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Retired lawyer solves her own case

  • Author: Marilyn Cohen
  • Date Submitted: Jan 19, 2023
  • Category: Stroke

Former lawyer and stroke survivor, Marilyn solves her most important case

It was the Tuesday before Memorial Day. Marilyn Cohen, a very active 81-year-old retired lawyer, got in her car to go the Crescent City Farmer’s Market and struggled to fasten her seatbelt. She couldn’t use her left hand. She tried backing out of the driveway, but with the weakness in her hand, realized she shouldn’t be driving. She went back into the house and called her son. 
“I had to get to Touro.” Marilyn recalled. “I insisted I had to go to Touro.” She was scared and unsure what was happening. She recalled experiencing some double vision in the last few months, but an ophthalmologist checked her out and determined her eyes were fine. Maybe ocular migraines were causing it, but Marilyn didn’t follow up. She was really more concerned about taking care of her husband, who had multiple complications from diabetes in the last couple of years of his life. Now, she found herself in the ER at Touro. The stroke team was called immediately and began protocols. Magnetic resonance imaging (MRI) showed insufficient oxygen to her brain, and doppler ultrasound diagnosed a 95 to 99% blockage in the right carotid artery as the cause. Marilyn was having a stroke. “Laurie Schluter, NP, Stroke Program Coordinator, and Sheryl Martin-Schild, MD, Medical Director of the stroke team, stayed right there with me,” Marilyn said. “Laurie was educating me about what was happening. And Dr. Martin-Schild was just smart as a whip.”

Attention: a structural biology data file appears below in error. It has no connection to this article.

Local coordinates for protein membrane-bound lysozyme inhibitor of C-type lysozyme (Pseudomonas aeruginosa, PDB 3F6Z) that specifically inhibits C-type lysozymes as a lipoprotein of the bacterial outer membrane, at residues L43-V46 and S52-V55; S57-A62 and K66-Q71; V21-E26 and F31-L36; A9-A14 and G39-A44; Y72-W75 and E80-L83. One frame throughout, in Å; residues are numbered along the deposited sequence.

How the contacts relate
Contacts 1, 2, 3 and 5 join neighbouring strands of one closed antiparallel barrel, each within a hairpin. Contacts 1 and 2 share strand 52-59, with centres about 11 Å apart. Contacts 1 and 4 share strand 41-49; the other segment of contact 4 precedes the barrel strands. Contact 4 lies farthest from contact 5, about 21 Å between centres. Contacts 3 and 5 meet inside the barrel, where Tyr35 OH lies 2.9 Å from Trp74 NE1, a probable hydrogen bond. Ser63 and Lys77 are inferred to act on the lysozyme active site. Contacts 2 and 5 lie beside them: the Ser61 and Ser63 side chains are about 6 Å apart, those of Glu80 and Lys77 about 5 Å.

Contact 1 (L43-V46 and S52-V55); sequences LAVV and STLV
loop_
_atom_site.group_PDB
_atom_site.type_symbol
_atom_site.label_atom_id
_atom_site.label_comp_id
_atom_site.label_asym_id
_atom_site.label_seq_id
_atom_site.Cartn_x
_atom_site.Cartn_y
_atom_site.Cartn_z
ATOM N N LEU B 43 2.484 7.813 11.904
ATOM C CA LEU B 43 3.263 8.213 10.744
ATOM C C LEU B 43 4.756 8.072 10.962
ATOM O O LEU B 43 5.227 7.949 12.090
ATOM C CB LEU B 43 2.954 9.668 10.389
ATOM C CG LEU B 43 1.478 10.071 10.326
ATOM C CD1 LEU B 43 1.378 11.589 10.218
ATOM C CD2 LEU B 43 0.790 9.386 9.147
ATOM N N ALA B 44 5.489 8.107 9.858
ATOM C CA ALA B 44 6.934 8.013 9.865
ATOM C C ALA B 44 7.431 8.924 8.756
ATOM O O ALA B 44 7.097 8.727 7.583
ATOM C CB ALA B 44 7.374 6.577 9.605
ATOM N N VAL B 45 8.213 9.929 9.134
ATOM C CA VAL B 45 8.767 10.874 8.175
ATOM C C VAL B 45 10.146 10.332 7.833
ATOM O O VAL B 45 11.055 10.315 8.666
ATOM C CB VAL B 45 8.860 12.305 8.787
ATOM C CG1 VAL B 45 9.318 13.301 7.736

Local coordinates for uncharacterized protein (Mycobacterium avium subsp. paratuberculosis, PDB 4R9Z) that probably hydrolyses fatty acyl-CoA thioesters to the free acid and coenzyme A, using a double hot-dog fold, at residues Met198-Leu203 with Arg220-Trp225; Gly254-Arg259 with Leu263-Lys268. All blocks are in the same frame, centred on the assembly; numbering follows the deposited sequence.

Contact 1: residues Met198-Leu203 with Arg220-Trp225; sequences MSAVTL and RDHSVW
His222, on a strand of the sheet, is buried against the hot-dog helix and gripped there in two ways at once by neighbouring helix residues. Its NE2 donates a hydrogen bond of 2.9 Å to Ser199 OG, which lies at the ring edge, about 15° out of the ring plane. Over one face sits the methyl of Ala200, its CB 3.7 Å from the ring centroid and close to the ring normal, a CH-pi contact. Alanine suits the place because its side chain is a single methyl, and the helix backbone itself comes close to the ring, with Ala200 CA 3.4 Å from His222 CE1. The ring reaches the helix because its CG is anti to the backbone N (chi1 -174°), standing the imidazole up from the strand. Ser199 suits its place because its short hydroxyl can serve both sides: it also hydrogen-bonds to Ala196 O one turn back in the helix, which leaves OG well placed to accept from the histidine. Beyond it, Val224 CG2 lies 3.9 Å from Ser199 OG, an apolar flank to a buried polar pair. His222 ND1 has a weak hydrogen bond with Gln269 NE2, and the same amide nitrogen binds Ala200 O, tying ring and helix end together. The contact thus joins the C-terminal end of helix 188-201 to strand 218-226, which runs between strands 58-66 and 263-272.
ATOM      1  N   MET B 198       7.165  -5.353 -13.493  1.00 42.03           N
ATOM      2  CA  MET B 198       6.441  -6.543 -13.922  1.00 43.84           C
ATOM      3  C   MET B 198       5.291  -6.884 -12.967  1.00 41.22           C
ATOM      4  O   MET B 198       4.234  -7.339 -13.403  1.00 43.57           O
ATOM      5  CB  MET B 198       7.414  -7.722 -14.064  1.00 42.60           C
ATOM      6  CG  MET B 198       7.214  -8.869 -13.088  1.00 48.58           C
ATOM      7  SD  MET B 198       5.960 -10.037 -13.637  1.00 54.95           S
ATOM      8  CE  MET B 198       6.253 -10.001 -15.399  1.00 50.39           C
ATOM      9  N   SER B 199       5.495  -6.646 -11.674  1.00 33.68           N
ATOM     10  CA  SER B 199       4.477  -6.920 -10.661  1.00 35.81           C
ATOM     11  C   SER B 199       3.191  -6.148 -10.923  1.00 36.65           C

Meaningful communication

Marilyn needed surgery to unblock the artery. Touro Cardiovascular Surgeon Eugene Kukuy, MD, met with her to explain what that would entail. Even though surgery was the only treatment option, she was hesitant due to her age. 

So, as a former medical malpractice defense lawyer who also taught legal writing at the University of New Orleans, she did what every good lawyer does. She asked a lot of questions and researched her case. Marilyn believes that once a patient is informed, it takes the scary mystery
out of it. “I felt so alone. Before agreeing to surgery, it was important for me to understand everything. They actually love to give you the information. Every stroke team member was more than gracious about putting explanations in laymen’s terms,” Marilyn recalled. “They indulged my curiosity in the most meaningful way for me. Then I remembered what my husband used to say: ‘Find a physician you trust and accept their judgment.’” Her husband of 58 years, a former obstetrician at Touro, had passed away a few months earlier. She took comfort in knowing she was at Touro, remembering him talking with another physician about the great stroke program there.

Continuing care 

“Once I had the surgery, they want to get you up and exercising right away. I had six weeks of therapy: speech therapy, swallowing therapy, and physical and balance therapy,” Marilyn said. “My Physical Therapist Nona Sheridan helped me with my dizziness issues. She was a real dynamo.” In fact, Marilyn describes her whole care team and experience from start to finish as “wonderful.” Through every phase of her treatment, from the Emergency Department to surgery to physical therapy, she feels she landed in the right place and got the right care. “I never realized that I was feeling bad until I wasn’t. No more stuffiness in the head and no more double vision,” Marilyn said. “I am very much a cheerleader for Touro.”

Emergency stroke care at Touro

As a Joint Commission Certified Primary Stroke Center, it is our mission to provide the best possible chance of survival and reduction of disability after acute stroke. For more information about the Touro Stroke Program, go to